Yudhishthira is often regarded as a noble person.  Indeed, often in the epic he is considered to be the epitome of dharma.  Even people like Bhishma defer to his understanding of Dharma.  But Yudhishthira has three fatal strikes against him.  The first one, which is the only one Vyasa seems to consider, is the fact that he lied on the battlefield about Ashwatthama.  The Pandavas, on Krishna's urging, decide that they will tell Drona the lie that his son Ashwatthama is dead.  Drona does not believe it and, to verify it, comes to Yudhishthira to ask if the news is true - for he is very sure that Yudhishthira would never tell a lie, not for the kingship of the three worlds. 

Yudhishthira proves him wrong - and goes along with the lie, with the consequence that Drona lays down his weapons and goes into yoga, upon which Dhrishtadyumna cuts his head off.  It is for this sin that Yudhishthira spends a sixteenth day of his life in hell.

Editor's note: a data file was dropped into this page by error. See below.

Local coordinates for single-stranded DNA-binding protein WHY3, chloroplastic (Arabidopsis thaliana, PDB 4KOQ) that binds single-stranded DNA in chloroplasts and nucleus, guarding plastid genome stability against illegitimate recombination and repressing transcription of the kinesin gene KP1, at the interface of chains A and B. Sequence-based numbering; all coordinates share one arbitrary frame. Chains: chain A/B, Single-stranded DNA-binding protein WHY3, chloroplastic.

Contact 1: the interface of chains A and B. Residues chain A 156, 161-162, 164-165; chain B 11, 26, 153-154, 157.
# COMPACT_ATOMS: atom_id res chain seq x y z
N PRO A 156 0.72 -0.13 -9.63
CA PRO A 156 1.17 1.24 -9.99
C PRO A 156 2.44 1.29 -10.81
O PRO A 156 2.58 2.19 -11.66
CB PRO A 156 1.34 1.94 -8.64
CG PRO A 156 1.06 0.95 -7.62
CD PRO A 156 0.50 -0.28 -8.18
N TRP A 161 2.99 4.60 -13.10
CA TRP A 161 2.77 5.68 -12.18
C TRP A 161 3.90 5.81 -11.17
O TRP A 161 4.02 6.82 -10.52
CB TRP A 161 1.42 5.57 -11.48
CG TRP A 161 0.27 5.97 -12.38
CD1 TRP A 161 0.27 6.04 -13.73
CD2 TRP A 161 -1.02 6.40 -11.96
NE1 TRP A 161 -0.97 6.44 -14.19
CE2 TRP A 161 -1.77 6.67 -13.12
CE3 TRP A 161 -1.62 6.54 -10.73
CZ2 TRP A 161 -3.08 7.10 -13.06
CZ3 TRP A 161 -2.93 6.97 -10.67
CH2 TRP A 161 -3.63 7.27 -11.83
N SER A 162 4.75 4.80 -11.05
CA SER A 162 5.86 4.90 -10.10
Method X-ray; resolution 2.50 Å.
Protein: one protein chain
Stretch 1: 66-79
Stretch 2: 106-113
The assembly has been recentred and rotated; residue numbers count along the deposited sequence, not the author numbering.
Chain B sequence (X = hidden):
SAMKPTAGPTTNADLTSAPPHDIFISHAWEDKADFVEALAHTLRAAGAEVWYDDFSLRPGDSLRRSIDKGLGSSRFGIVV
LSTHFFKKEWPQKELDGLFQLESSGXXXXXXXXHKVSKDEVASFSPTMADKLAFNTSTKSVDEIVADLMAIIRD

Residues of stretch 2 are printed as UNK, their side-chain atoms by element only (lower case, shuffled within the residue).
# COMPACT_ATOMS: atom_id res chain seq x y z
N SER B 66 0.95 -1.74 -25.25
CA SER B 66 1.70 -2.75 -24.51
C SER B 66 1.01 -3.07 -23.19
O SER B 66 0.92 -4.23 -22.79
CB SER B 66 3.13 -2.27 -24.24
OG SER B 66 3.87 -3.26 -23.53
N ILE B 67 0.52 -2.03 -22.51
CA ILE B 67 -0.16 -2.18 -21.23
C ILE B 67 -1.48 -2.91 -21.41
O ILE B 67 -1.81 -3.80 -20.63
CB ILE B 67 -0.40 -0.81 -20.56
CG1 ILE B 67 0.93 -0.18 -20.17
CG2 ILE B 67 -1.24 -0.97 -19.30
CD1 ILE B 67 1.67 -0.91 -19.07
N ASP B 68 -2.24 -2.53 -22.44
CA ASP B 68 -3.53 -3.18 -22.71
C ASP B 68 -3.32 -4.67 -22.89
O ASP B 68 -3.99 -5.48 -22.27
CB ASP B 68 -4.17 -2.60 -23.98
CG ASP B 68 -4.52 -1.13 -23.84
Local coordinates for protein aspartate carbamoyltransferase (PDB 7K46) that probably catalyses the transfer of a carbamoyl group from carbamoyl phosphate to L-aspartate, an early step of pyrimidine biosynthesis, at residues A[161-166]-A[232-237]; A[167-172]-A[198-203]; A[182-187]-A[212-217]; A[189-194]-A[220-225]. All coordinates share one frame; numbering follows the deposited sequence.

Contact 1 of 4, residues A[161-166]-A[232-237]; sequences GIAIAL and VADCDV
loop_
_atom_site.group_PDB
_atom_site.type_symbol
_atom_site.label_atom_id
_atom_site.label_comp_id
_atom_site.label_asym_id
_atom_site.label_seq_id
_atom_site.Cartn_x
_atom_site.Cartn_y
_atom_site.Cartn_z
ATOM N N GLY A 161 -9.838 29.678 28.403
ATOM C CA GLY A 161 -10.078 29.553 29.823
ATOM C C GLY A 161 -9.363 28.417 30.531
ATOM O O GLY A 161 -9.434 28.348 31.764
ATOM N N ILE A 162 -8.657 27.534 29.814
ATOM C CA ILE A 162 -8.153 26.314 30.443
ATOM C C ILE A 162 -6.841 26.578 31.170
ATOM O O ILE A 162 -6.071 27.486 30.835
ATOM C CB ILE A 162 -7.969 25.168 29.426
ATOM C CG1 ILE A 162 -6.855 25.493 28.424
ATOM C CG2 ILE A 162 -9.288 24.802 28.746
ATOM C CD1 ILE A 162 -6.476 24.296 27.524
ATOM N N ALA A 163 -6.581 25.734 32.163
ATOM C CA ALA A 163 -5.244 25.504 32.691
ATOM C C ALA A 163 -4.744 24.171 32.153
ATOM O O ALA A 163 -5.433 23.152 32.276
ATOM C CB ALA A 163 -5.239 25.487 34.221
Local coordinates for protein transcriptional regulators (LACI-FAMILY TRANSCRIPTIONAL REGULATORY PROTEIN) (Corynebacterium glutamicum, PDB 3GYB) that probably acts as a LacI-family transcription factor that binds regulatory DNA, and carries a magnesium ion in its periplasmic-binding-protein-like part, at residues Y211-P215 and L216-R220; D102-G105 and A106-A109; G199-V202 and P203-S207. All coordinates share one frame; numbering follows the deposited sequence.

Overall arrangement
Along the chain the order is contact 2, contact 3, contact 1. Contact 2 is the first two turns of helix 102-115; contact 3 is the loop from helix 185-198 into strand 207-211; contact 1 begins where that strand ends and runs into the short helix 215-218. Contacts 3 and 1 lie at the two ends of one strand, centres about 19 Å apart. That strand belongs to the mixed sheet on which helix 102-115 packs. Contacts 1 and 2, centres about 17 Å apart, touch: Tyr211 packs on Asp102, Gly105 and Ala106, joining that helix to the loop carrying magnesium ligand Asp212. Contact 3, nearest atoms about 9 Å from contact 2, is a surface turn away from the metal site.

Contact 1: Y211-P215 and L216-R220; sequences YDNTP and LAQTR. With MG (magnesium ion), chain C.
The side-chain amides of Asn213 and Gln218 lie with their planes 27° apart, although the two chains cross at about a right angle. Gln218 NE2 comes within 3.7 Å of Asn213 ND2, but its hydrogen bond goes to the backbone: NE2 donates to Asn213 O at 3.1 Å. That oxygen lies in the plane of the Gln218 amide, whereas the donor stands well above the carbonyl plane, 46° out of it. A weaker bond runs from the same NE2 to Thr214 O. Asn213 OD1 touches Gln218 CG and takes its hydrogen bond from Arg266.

But in my opinion, Yudhishthira had two other strikes against him.  One was his excessive fondness for dice.  In the final ascent to heaven that the five brothers and Draupadi attempt, Bhima asks Yudhishthira what his crime was that he was falling down from the mountain.  Yudhishthira replies that he was overly attached to food and was a glutton. If this is the standard, surely addiction to gambling should be a higher crime?  In addition, Yudhishthira abandoned his wife, enough in my mind and for my understanding of chivalry to be considered ineligible.  For more on this, see Can you Compare Today’s Rape Victims to Draupadi?